Frontline: reporting from the world’s deadliest places
A newly revised and updated edition of Frontline by David Loyn was published this week.
The acclaimed book chronicles the work of the Frontline news agency, founded by journalists Rory Peck, Peter Jouvenal, Vaughan Smith and Nicholas Della Casa.
First published in 2005, the latest edition features a foreword from BBC world affairs editor John Simpson, who writes that the book is “the history of a moment in television news, which was brief enough, yet so bright it will stay in the minds of everyone who experienced it, like staring into a torch-beam on a dark night.”
Frontline Television’s reporters were motivated to document the true horrors of war and courageously went where other news organisations feared to tread. Risking everything to show the truth, they travelled the world’s most dangerous places in a quest to live life to the full, a quest some paid for with their lives. (Two of FTV’s founders, Peck and Della Casa, are now dead: killed in action.)
Between them, this colourful collection of adventurers and ex-army officers captured some of the key images at the end of the Cold War, and the fractured, fissile world which emerged.
The way they lived and died was an anachronism; they were eccentrics who might have been happier fighting wars in the British Empire a century before. Instead, they brought back pictures from the worst war zones the late twentieth century had to offer. And it suited them.
For the men of Frontline, how things were done was as important as what was done. All four of the founders, and those they recruited, shared the same panache, wit, and disdain for authority, planning the next trip to the Hindu Kush in the bar of the Ritz.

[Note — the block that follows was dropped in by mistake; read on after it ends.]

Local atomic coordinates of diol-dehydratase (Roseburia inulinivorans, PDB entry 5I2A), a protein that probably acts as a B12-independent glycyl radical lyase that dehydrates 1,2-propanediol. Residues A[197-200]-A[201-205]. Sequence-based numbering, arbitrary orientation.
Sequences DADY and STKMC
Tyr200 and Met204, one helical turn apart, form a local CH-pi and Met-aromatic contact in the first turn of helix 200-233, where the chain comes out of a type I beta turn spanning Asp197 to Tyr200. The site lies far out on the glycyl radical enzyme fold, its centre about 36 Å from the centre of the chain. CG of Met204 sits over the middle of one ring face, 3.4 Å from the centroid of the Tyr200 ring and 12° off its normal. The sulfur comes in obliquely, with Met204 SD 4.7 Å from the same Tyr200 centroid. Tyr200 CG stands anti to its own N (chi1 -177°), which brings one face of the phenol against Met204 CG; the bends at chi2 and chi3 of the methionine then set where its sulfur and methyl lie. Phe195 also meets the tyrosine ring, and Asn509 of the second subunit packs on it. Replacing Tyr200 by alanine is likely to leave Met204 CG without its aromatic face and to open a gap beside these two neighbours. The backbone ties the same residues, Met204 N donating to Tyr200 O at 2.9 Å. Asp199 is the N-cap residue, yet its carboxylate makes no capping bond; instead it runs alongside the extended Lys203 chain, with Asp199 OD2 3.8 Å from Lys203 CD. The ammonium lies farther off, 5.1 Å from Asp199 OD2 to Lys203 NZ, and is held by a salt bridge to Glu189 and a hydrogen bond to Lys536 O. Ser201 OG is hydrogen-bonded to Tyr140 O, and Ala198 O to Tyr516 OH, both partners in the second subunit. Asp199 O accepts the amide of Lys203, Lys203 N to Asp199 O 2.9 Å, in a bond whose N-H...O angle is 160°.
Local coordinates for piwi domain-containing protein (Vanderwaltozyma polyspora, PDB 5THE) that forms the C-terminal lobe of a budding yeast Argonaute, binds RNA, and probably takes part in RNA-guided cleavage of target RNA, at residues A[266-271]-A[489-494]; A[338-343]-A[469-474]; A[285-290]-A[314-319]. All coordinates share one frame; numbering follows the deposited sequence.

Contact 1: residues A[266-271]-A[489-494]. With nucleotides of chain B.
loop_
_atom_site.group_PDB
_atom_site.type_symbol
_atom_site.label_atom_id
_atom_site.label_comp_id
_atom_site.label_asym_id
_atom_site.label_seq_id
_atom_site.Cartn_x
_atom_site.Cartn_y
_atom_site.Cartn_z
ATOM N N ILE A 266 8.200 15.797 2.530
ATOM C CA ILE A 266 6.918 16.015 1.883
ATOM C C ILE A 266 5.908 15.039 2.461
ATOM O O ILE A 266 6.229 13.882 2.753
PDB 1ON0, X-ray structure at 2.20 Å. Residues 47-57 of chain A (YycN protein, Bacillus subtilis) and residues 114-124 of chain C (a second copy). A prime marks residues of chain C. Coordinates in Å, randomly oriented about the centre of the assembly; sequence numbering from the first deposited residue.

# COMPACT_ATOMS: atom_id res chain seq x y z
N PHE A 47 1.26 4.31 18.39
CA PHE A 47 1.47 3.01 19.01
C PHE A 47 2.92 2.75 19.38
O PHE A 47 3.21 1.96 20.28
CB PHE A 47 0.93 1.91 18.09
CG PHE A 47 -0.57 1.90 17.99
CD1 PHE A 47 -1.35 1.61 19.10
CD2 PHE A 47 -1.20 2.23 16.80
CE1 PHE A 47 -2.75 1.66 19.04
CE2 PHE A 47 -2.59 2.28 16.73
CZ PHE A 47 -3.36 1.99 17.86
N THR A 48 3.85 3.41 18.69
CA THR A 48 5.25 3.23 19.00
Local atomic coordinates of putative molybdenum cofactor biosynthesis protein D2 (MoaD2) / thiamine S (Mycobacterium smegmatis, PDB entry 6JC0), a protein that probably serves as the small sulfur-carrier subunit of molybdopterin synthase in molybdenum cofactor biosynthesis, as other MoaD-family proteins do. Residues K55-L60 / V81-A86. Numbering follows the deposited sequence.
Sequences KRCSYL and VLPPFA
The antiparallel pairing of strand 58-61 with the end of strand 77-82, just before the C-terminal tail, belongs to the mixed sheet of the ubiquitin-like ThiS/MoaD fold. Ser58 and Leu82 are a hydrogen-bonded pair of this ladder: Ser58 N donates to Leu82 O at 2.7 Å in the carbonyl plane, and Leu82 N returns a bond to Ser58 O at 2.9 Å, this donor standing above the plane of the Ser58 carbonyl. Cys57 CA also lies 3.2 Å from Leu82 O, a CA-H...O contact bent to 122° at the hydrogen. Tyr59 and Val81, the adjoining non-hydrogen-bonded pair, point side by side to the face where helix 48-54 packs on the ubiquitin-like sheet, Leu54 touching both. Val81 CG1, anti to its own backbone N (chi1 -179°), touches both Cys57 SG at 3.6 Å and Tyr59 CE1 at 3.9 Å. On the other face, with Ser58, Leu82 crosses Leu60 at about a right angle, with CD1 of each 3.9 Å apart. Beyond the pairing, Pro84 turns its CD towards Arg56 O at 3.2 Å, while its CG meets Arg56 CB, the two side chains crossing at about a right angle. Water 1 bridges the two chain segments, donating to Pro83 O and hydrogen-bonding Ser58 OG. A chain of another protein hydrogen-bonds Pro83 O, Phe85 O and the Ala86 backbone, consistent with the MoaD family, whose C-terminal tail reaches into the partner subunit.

Their story reads like a latter-day Rudyard Kipling adventure. But while their lives may have been lived as if they were still playing the Great Game, they also cared passionately about their work and the truth it conveyed.
Part Bang Bang Club, part Flashman, Frontline is the gripping story of lives lived to the full in some of the worst places on earth.
The book can be purchased by visiting this link.
Praise for Frontline:
“Loyn does a terrific job. His methodical, journalistic approach is perfect for grounding out a yarn that nobody would dare make up” Time Out – Book of the Week
“A gripping story, splashed with devil-may-care colour and scarcely credible tales of derring-do” The Guardian
“Girls, booze, physical hardship and flying bullets … Loyn keeps his narrative rattling along nicely” Daily Mail
“Barnstorming non-fiction. Every page is full of the kind of chutzpah, grit and valour that makes your own nine-to-five seem gut-wrenchingly futile.” Arena
“Hugely entertaining … the nearest thing to a Victorian adventure romp of empire against a background of fine marijuana, ‘Hotel California’, and the wheep and chirrup of satellite technology” Literary review